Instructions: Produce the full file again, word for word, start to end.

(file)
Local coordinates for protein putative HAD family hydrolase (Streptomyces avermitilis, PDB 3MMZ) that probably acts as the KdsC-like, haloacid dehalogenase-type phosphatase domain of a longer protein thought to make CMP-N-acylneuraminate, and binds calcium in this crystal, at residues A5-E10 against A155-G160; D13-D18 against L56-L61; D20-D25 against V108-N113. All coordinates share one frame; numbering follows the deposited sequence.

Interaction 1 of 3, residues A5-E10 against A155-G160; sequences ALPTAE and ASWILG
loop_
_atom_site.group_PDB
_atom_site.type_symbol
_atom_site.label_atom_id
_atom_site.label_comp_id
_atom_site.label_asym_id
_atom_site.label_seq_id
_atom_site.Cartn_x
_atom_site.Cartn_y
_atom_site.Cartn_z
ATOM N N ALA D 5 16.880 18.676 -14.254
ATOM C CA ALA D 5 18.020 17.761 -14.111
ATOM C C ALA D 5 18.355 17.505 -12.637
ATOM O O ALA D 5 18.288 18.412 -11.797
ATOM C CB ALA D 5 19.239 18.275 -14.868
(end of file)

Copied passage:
Local coordinates for protein putative HAD family hydrolase (Streptomyces avermitilis, PDB 3MMZ) that probably acts as the KdsC-like, haloacid dehalogenase-type phosphatase domain of a longer protein thought to make CMP-N-acylneuraminate, and binds calcium in this crystal, at residues A5-E10 against A155-G160; D13-D18 against L56-L61; D20-D25 against V108-N113. All coordinates share one frame; numbering follows the deposited sequence.

Interaction 1 of 3, residues A5-E10 against A155-G160; sequences ALPTAE and ASWILG
loop_
_atom_site.group_PDB
_atom_site.type_symbol
_atom_site.label_atom_id
_atom_site.label_comp_id
_atom_site.label_asym_id
_atom_site.label_seq_id
_atom_site.Cartn_x
_atom_site.Cartn_y
_atom_site.Cartn_z
ATOM N N ALA D 5 16.880 18.676 -14.254
ATOM C CA ALA D 5 18.020 17.761 -14.111
ATOM C C ALA D 5 18.355 17.505 -12.637
ATOM O O ALA D 5 18.288 18.412 -11.797
ATOM C CB ALA D 5 19.239 18.275 -14.868